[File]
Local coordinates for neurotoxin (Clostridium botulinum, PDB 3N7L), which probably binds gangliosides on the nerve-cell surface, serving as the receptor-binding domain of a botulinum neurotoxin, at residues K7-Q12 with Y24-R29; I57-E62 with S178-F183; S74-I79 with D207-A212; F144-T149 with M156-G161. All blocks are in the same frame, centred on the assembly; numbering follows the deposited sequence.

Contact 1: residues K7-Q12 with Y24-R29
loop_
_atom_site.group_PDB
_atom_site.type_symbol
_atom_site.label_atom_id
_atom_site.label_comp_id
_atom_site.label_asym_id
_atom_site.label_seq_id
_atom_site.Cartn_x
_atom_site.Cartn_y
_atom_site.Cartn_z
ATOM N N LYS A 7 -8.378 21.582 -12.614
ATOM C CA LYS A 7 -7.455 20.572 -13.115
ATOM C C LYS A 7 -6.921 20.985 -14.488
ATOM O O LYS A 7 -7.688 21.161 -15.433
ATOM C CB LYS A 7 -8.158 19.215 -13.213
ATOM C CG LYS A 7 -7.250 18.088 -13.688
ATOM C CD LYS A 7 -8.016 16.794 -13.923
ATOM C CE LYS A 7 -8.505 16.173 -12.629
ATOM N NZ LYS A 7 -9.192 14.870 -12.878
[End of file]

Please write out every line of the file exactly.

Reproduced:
Local coordinates for neurotoxin (Clostridium botulinum, PDB 3N7L), which probably binds gangliosides on the nerve-cell surface, serving as the receptor-binding domain of a botulinum neurotoxin, at residues K7-Q12 with Y24-R29; I57-E62 with S178-F183; S74-I79 with D207-A212; F144-T149 with M156-G161. All blocks are in the same frame, centred on the assembly; numbering follows the deposited sequence.

Contact 1: residues K7-Q12 with Y24-R29
loop_
_atom_site.group_PDB
_atom_site.type_symbol
_atom_site.label_atom_id
_atom_site.label_comp_id
_atom_site.label_asym_id
_atom_site.label_seq_id
_atom_site.Cartn_x
_atom_site.Cartn_y
_atom_site.Cartn_z
ATOM N N LYS A 7 -8.378 21.582 -12.614
ATOM C CA LYS A 7 -7.455 20.572 -13.115
ATOM C C LYS A 7 -6.921 20.985 -14.488
ATOM O O LYS A 7 -7.688 21.161 -15.433
ATOM C CB LYS A 7 -8.158 19.215 -13.213
ATOM C CG LYS A 7 -7.250 18.088 -13.688
ATOM C CD LYS A 7 -8.016 16.794 -13.923
ATOM C CE LYS A 7 -8.505 16.173 -12.629
ATOM N NZ LYS A 7 -9.192 14.870 -12.878